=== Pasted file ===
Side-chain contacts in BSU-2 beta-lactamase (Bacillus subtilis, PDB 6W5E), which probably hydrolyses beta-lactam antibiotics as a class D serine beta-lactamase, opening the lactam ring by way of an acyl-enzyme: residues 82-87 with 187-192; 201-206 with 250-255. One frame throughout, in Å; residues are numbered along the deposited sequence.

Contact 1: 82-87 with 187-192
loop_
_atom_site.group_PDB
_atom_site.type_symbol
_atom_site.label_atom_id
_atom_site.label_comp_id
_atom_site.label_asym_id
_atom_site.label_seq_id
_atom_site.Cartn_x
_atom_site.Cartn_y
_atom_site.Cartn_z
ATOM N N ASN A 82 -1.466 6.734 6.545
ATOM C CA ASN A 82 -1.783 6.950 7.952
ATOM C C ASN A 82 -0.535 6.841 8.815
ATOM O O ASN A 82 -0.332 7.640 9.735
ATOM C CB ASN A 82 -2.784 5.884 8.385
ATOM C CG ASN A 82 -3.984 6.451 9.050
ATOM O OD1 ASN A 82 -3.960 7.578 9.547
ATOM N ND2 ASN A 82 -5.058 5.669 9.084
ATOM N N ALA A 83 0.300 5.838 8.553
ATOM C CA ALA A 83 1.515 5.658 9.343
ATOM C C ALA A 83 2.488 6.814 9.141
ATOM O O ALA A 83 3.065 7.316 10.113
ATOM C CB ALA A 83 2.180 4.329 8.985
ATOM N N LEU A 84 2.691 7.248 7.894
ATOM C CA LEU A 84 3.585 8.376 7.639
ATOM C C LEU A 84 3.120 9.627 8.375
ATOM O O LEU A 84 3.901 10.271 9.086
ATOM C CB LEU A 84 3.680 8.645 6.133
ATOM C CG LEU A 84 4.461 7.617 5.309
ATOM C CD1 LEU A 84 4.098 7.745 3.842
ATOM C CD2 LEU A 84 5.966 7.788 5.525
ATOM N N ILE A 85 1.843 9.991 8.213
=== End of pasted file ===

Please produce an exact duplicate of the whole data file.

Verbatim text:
Side-chain contacts in BSU-2 beta-lactamase (Bacillus subtilis, PDB 6W5E), which probably hydrolyses beta-lactam antibiotics as a class D serine beta-lactamase, opening the lactam ring by way of an acyl-enzyme: residues 82-87 with 187-192; 201-206 with 250-255. One frame throughout, in Å; residues are numbered along the deposited sequence.

Contact 1: 82-87 with 187-192
loop_
_atom_site.group_PDB
_atom_site.type_symbol
_atom_site.label_atom_id
_atom_site.label_comp_id
_atom_site.label_asym_id
_atom_site.label_seq_id
_atom_site.Cartn_x
_atom_site.Cartn_y
_atom_site.Cartn_z
ATOM N N ASN A 82 -1.466 6.734 6.545
ATOM C CA ASN A 82 -1.783 6.950 7.952
ATOM C C ASN A 82 -0.535 6.841 8.815
ATOM O O ASN A 82 -0.332 7.640 9.735
ATOM C CB ASN A 82 -2.784 5.884 8.385
ATOM C CG ASN A 82 -3.984 6.451 9.050
ATOM O OD1 ASN A 82 -3.960 7.578 9.547
ATOM N ND2 ASN A 82 -5.058 5.669 9.084
ATOM N N ALA A 83 0.300 5.838 8.553
ATOM C CA ALA A 83 1.515 5.658 9.343
ATOM C C ALA A 83 2.488 6.814 9.141
ATOM O O ALA A 83 3.065 7.316 10.113
ATOM C CB ALA A 83 2.180 4.329 8.985
ATOM N N LEU A 84 2.691 7.248 7.894
ATOM C CA LEU A 84 3.585 8.376 7.639
ATOM C C LEU A 84 3.120 9.627 8.375
ATOM O O LEU A 84 3.901 10.271 9.086
ATOM C CB LEU A 84 3.680 8.645 6.133
ATOM C CG LEU A 84 4.461 7.617 5.309
ATOM C CD1 LEU A 84 4.098 7.745 3.842
ATOM C CD2 LEU A 84 5.966 7.788 5.525
ATOM N N ILE A 85 1.843 9.991 8.213